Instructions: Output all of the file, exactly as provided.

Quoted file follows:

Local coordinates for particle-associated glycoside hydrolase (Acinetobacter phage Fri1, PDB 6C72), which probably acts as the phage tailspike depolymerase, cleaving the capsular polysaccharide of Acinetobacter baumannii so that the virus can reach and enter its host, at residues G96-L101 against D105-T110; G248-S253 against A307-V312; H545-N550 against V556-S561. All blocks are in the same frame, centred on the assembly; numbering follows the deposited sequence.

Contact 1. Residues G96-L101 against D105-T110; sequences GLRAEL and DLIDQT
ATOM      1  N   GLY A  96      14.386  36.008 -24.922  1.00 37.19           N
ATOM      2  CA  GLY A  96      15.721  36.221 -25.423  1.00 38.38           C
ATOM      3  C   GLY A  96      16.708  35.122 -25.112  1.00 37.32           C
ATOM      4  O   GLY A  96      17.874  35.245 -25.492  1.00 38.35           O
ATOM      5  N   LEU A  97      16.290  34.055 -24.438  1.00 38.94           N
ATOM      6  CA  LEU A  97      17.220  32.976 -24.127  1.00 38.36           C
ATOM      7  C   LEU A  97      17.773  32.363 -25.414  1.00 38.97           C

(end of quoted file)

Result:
Local coordinates for particle-associated glycoside hydrolase (Acinetobacter phage Fri1, PDB 6C72), which probably acts as the phage tailspike depolymerase, cleaving the capsular polysaccharide of Acinetobacter baumannii so that the virus can reach and enter its host, at residues G96-L101 against D105-T110; G248-S253 against A307-V312; H545-N550 against V556-S561. All blocks are in the same frame, centred on the assembly; numbering follows the deposited sequence.

Contact 1. Residues G96-L101 against D105-T110; sequences GLRAEL and DLIDQT
ATOM      1  N   GLY A  96      14.386  36.008 -24.922  1.00 37.19           N
ATOM      2  CA  GLY A  96      15.721  36.221 -25.423  1.00 38.38           C
ATOM      3  C   GLY A  96      16.708  35.122 -25.112  1.00 37.32           C
ATOM      4  O   GLY A  96      17.874  35.245 -25.492  1.00 38.35           O
ATOM      5  N   LEU A  97      16.290  34.055 -24.438  1.00 38.94           N
ATOM      6  CA  LEU A  97      17.220  32.976 -24.127  1.00 38.36           C
ATOM      7  C   LEU A  97      17.773  32.363 -25.414  1.00 38.97           C